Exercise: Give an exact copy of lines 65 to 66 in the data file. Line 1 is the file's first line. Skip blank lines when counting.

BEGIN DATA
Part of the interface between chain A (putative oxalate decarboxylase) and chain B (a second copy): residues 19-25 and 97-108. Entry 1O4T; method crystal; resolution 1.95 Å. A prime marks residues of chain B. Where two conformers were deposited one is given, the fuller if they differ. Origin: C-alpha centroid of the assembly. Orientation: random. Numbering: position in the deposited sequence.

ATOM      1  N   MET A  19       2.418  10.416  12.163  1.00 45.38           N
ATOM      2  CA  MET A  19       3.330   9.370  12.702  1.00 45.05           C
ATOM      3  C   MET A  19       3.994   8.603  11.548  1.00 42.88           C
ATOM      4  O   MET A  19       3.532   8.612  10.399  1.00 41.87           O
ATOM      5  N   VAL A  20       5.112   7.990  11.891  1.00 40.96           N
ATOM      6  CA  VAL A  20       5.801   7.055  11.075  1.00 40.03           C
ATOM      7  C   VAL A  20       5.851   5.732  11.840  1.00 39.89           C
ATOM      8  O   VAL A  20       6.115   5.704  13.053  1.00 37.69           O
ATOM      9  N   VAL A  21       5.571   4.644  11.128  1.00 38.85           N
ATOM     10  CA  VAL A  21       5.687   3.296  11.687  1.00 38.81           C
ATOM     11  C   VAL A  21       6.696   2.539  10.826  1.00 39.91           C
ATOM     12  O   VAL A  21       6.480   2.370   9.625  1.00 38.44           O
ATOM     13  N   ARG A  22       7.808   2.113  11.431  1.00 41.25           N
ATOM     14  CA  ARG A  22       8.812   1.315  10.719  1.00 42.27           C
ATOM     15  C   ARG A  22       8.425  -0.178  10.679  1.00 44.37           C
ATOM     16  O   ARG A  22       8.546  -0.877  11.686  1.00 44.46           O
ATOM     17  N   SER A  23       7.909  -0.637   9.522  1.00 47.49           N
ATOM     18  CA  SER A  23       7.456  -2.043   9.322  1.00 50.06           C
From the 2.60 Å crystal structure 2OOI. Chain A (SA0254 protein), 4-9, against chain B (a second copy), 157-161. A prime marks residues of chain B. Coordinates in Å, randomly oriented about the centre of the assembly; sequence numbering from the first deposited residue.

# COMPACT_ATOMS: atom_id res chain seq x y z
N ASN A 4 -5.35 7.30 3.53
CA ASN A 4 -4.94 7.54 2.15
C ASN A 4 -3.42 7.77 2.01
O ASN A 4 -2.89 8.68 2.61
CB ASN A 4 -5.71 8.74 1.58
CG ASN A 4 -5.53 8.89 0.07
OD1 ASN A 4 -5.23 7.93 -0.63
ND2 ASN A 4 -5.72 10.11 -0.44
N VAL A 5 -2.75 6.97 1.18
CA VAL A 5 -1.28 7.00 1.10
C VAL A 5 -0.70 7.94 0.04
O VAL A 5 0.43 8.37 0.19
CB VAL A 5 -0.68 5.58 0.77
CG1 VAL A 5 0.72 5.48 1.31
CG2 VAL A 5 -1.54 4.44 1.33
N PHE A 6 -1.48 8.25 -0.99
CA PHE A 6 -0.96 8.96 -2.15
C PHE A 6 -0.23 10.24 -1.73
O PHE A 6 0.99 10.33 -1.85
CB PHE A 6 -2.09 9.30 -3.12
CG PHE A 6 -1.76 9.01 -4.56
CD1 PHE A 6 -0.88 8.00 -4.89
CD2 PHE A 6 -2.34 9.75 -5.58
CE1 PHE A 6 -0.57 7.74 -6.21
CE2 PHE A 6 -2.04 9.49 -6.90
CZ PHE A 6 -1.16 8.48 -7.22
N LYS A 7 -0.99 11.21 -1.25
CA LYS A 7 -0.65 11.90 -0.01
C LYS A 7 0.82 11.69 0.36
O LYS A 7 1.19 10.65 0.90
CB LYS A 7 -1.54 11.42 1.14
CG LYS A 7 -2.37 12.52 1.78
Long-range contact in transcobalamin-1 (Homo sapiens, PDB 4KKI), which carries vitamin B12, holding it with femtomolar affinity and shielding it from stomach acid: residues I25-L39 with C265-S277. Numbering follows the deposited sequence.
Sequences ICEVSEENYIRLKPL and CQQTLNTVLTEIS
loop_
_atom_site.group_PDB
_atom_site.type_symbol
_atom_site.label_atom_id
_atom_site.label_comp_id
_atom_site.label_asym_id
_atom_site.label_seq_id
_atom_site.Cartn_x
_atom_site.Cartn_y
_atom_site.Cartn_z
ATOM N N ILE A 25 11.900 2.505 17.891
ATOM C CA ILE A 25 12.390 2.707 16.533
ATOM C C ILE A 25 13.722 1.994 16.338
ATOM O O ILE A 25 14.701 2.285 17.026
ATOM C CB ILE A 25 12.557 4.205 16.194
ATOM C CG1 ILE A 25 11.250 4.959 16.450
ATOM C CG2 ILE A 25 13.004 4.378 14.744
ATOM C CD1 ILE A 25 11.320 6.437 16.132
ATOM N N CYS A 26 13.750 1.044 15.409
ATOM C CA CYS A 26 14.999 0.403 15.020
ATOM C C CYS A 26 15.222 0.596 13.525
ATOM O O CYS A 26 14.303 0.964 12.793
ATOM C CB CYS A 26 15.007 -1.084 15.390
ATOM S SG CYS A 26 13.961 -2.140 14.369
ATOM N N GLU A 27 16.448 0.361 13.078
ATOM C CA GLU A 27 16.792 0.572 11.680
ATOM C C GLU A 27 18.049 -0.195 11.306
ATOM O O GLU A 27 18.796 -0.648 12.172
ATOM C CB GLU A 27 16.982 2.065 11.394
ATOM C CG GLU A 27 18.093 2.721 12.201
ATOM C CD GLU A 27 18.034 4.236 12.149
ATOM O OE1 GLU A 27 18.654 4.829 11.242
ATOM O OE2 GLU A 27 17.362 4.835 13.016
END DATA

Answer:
_atom_site.Cartn_z
ATOM N N ILE A 25 11.900 2.505 17.891